Temenos Retreat – A Journey of Change
Temenos is a retreat experience created and inspired by the life work of Siraj Sirajuddin, who is also my personal coach. Siraj has been using the Temenos retreat format in his work with organizations that are undergoing change. This past weekend a group of 5, including Siraj, headed up to Berkeley Springs, West Virginia, to beautiful mountaintop log cabin called Kayser Ridge that is used throughout the year for various sorts of retreats. The group itself was not formerly connected through a work setting – we had all chosen to join in this experience to 1.) Learn Siraj’s techniques for facilitating group change through experiencing them as a group and 2.) Explore our own life journey and our own dreams and visions for the future of our individual work
Backing up a bit, let me explain a bit about the concept of this retreat. Temenos means container in Greek. The container can be thought of in this context as the space, energy and interactions created between people. A marriage is a container. A group at work is a container. A set of people on a retreat is a container. Just use your imagination to think of all the containers you step into and out of in your daily work. The significance and usefulness of this concept lies in the acknowledgement and respect given to the container while contributing to the development of its potential. What I mean by this is that by ‘naming’ and using the word ‘container’, we have consciously acknowledged that we are more than loosely networked individuals – we have purpose as a group and goals to reach. While we are in the container, we give our full attention to its purpose and growth.
As a change agent sharing this technique, Siraj both observes the container and participates within the container. Siraj moved in and out of these two roles, guiding the container and modeling the techniques for us to practice and learn. On the retreat, Siraj was mostly inside the container – as he modeled the activities and responded to others as a participant, but at times he would stop us and say he was stepping outside the container to give us the meta-level view of what he was observing about our container. As a change agent, practicing the meta-level view of observation of course requires an extra level of thinking and abstraction. And even purely just as a participant, the listening required during the entire weekend (11 or 12 hours each day) was intense.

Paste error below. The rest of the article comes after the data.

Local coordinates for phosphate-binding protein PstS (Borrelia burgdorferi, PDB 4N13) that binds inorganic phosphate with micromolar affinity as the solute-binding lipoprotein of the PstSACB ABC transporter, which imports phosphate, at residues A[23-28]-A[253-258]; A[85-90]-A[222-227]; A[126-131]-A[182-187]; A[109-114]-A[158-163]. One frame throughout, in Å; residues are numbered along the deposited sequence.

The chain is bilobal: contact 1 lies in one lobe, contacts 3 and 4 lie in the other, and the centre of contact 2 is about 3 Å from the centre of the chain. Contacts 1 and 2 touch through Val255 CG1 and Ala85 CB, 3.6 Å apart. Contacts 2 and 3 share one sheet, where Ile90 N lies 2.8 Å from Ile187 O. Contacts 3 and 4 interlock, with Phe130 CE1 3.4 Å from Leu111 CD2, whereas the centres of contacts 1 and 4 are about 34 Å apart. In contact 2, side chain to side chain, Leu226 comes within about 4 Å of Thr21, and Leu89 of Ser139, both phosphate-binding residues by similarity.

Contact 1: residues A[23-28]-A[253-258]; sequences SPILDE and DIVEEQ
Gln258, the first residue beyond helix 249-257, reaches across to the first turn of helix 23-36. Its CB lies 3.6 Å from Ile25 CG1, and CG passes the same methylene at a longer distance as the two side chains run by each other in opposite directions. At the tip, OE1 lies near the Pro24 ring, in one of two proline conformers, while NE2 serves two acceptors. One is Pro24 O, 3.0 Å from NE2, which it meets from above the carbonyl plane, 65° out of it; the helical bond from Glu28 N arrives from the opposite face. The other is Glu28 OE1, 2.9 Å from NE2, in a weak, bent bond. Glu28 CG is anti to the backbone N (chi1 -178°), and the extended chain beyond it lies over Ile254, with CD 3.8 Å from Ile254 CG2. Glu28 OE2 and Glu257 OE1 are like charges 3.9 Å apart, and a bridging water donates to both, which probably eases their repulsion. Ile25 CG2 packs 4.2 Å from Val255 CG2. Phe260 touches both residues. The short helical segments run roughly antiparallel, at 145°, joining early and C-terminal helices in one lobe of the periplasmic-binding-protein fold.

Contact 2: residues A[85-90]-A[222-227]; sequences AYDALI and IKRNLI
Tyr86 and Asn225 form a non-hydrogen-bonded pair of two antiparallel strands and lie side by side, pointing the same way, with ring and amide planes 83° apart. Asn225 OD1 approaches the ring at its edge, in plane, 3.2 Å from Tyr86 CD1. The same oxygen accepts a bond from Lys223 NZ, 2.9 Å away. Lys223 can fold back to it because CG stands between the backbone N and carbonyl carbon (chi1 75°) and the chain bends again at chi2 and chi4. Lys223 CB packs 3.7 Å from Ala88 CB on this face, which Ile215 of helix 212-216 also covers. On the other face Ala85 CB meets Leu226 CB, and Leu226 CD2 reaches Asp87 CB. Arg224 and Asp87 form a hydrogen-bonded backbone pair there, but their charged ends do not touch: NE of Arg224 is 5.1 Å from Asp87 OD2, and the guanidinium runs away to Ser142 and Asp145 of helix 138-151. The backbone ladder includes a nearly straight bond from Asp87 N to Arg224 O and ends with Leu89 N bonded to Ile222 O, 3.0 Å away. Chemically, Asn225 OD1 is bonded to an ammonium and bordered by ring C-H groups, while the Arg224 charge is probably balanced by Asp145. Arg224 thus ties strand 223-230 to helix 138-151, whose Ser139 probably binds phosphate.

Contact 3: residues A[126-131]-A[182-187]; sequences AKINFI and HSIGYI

A short blog can’t possibly do justice to the experience of the Temenos retreat. However, I would like to share some of the techniques and learnings.
This was our ‘entry’ mechanism – a familiar round of introductions by each member of our group. We shared briefly our inspiration for coming and hopes for the session.
Siraj gave an introduction to the timeline for our work and introduced us to his big-picture model for change agency. Suffice it to say that within the introductory framework, there was something called Personal Vision. To achieve personal vision, one starts by creating an Influence Map, which we did next.
Influence Maps are pictorial representations of our life stories. Each person independently reflects and draws the events of his or her life that they feel compelled to share. The maps can be depicted in any way and with text if desired. When everyone is done, we take turns telling our life stories. Each person in our retreat took 1.5 to 2 hours for the sharing portion, including time for some open questions at the end. You have to experience this to know – but what happens is that a web of incredible emotional, intellectual, and social connections is built between all the members of the container. We found not only during this exercise, but emanating from this exercise over the course of the weekend, that connection points between us spanned experiences of pain, growth, struggles, places, relationships, and much more. One person commented at the end: ‘It is absolutely riveting to realize how little we know about other people.’
After completing the maps, we stepped outside the container to briefly record our learning from this exercise. I noticed
- Listening is a form of respect and is an art and a discipline.
- Influence Maps involves intense storytelling of a very personal nature. These create empathy hooks between people and connect the space between the members of the container.
- Small changes in awareness of the person that sits opposite you have a large impact on how you interact with them in the present and the future.
- Later presentations are more intense – I believe this is due to the slow build of safety in the container – that people feel more able to share more about their past and think of things they might not have initially depicted on their own maps. I like to say of this phenomenon: ‘the connections become thicker’.